Dans les deux cas le diagnostic de cancer de l’endomètre est posé en pathologie après curetage endométrial . L'épaississement endométrial identifié à l'échographie pose l’indication du curetage.
Cancer of the uterus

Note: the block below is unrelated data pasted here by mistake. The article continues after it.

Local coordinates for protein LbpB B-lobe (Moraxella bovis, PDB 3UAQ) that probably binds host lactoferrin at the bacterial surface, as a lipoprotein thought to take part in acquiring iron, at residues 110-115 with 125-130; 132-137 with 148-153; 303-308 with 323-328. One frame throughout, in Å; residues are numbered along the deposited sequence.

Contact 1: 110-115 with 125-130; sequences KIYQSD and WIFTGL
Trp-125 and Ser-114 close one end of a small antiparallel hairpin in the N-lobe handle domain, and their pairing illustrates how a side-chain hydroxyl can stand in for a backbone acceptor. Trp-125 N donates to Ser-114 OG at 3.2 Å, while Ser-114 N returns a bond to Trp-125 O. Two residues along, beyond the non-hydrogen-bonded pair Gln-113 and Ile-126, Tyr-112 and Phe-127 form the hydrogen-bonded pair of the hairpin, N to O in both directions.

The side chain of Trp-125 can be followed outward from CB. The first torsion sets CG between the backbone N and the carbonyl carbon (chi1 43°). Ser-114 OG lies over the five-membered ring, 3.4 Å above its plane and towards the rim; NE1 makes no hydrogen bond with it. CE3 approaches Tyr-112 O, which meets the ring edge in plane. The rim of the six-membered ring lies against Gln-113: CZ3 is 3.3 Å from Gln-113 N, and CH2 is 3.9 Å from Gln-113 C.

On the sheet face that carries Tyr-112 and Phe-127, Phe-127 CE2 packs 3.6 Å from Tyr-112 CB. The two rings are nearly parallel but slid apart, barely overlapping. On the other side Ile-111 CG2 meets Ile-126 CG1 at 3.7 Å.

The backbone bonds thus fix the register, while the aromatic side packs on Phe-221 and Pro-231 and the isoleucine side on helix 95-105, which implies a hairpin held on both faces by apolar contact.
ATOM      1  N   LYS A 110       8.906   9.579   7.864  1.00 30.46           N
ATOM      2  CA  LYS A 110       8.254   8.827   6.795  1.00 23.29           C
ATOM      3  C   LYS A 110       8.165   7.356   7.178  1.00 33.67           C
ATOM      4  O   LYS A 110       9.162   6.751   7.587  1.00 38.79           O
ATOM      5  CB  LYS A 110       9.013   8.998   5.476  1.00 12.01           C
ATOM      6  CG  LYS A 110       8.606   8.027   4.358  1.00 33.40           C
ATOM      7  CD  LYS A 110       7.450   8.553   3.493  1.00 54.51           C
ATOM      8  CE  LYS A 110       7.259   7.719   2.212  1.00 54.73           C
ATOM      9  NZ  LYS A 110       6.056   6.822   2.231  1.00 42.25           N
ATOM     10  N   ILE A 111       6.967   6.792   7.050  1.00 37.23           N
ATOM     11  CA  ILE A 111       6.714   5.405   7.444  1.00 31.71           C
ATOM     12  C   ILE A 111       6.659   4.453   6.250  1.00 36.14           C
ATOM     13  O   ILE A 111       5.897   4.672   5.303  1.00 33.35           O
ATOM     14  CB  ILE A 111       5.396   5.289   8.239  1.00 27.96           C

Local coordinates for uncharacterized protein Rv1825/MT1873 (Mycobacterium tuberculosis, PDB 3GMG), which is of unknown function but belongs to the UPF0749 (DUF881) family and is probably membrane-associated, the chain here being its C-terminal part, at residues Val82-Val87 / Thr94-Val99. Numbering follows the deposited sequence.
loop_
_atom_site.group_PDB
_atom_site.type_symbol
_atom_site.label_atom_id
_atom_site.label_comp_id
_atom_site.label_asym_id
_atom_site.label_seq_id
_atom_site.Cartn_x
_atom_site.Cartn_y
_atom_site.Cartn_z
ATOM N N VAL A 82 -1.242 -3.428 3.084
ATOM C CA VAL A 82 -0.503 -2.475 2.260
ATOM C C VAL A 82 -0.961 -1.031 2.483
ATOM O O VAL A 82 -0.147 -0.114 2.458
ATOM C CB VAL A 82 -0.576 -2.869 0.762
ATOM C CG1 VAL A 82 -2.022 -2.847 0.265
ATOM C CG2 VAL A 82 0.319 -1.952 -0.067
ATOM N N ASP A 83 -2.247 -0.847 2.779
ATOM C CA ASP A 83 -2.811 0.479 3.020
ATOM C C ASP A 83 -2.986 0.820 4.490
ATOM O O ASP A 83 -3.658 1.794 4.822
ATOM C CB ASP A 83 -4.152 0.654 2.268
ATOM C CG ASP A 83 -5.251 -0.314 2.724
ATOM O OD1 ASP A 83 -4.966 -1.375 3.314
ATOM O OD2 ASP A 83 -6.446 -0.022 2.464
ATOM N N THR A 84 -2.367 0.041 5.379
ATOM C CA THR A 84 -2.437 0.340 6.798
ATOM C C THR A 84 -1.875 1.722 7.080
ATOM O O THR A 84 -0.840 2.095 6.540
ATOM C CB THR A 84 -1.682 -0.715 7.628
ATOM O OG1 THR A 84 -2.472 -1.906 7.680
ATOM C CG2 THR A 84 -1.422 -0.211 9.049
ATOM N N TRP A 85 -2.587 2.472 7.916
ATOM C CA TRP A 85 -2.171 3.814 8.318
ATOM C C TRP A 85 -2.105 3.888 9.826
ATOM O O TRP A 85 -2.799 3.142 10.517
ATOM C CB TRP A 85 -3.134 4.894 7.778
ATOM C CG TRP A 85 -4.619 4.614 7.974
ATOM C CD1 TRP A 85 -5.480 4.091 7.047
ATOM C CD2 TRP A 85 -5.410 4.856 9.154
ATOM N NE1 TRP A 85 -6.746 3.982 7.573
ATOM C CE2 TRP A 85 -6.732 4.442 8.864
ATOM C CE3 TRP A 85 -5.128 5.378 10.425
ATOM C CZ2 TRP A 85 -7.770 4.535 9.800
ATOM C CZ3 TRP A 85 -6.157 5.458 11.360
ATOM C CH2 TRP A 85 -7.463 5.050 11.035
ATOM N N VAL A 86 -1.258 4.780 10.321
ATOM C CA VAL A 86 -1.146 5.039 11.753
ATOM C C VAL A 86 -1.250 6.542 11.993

Endometrial cancer is the most frequent cancer in the female pelvis in developed countries. There is no existing routine screening for endometrial cancer. The diagnosis is suspected in women presenting with post-menopausal bleeding and an endometrial thickness larger than 5 mm, measured by transvaginal ultrasound. Endometrial biopsy with endocervical curettage confirms the diagnosis in differentiating between benign and malignant conditions. Histopathology also assesses presence of tumor in the cervix, the type of cancer (adenocarcinoma, clear cell carcinoma, papillary carcinoma) and the degree of cellular differentiation (grade). Histological risk factors of poor prognosis (intermediate or high grade tumors, papillary or clear cell carcinoma) or clinical suspicion of endocervical extension warrant pre-operative staging in order to provide more prognostic information concerning the extent of the disease into the myometrium, the cervix, the adnexa, the peritoneum or lymph nodes. Deep myometrial invasion is highly correlated with lymph node invasion and cervical invasion. Preoperative knowledge of myometrial invasion can therefore influence the type and extent of initial surgical treatment (extent of lymphadenectomy and type of hysterectomy) and might increase the patient's survival due to adequate treatment at the time of diagnosis. Staging methods of endometrial cancer are abdominal and transvaginal ultrasound, contrast-enhanced CT and MR imaging. MR imaging has shown to be the most accurate method to diagnose deep myometrial invasion compared to CT and ultrasound. A MR examination changes the probability of deep myometrial invasion from 13% (grade 1), 35% (grade 2) and 54 % (grade 3) to 60%, 84% and 92% respectively with a positive result and to 1%, 5% and 10% respectively with a negative result for deep myometrial invasion. Therefore MR imaging has become the method of choice to differentiate between patients that will need lymphadenectomy (standby of a surgical oncologist, frozen section) versus those that will not and that can be operated by a general gynecologist. MR imaging is also the only imaging modality with evidence based results for cervical involvement. If myometrial, cervical and lymph node status assessment are required, contrast-enhanced MR imaging provides the most complete evaluation.